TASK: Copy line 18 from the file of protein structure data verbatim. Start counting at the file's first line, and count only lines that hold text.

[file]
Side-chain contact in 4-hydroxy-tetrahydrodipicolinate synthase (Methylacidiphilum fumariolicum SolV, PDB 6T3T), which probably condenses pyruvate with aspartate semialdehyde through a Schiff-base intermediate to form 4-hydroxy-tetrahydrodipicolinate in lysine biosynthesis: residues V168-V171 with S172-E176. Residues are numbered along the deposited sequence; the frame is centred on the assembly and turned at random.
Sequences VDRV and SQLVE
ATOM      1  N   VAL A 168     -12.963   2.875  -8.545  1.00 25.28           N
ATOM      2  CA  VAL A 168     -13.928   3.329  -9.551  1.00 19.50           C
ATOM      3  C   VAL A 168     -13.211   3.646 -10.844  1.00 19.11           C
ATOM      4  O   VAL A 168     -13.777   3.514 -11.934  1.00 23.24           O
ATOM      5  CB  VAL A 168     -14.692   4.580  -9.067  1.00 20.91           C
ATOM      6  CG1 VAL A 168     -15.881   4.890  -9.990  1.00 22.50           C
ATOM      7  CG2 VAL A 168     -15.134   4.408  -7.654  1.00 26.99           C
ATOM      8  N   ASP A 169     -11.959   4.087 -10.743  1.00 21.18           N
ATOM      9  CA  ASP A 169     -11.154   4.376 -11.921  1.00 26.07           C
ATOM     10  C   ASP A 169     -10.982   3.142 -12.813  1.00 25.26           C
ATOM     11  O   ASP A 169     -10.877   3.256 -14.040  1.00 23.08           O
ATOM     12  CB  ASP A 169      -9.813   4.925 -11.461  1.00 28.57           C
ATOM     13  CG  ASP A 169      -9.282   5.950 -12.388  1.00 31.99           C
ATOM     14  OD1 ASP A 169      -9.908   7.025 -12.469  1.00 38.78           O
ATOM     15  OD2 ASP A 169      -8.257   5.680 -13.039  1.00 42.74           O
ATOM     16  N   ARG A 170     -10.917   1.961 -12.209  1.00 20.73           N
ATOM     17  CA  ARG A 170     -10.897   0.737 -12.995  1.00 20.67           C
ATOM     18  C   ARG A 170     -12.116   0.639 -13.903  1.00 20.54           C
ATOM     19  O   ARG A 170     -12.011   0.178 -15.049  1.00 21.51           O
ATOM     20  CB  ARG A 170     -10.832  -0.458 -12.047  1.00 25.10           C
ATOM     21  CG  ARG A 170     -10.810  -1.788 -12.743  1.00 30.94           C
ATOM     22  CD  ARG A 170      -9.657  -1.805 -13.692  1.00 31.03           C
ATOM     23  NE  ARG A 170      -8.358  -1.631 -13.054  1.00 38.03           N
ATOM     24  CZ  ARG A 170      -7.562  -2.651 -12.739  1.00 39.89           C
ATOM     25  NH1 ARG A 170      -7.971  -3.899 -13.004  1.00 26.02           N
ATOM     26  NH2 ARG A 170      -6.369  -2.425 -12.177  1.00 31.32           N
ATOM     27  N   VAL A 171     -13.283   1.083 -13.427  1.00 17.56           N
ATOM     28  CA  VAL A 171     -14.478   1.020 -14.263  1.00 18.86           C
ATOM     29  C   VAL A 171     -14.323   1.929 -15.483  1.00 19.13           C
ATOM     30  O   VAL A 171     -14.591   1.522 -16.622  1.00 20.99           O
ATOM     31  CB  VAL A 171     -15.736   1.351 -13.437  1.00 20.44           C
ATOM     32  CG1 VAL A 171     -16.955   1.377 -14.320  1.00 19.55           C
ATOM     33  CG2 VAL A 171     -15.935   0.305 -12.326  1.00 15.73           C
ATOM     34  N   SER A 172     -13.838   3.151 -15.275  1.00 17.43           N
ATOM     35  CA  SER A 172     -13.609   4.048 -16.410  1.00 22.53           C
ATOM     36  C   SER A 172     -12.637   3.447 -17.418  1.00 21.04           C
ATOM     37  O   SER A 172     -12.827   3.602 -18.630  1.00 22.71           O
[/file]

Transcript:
ATOM     16  N   ARG A 170     -10.917   1.961 -12.209  1.00 20.73           N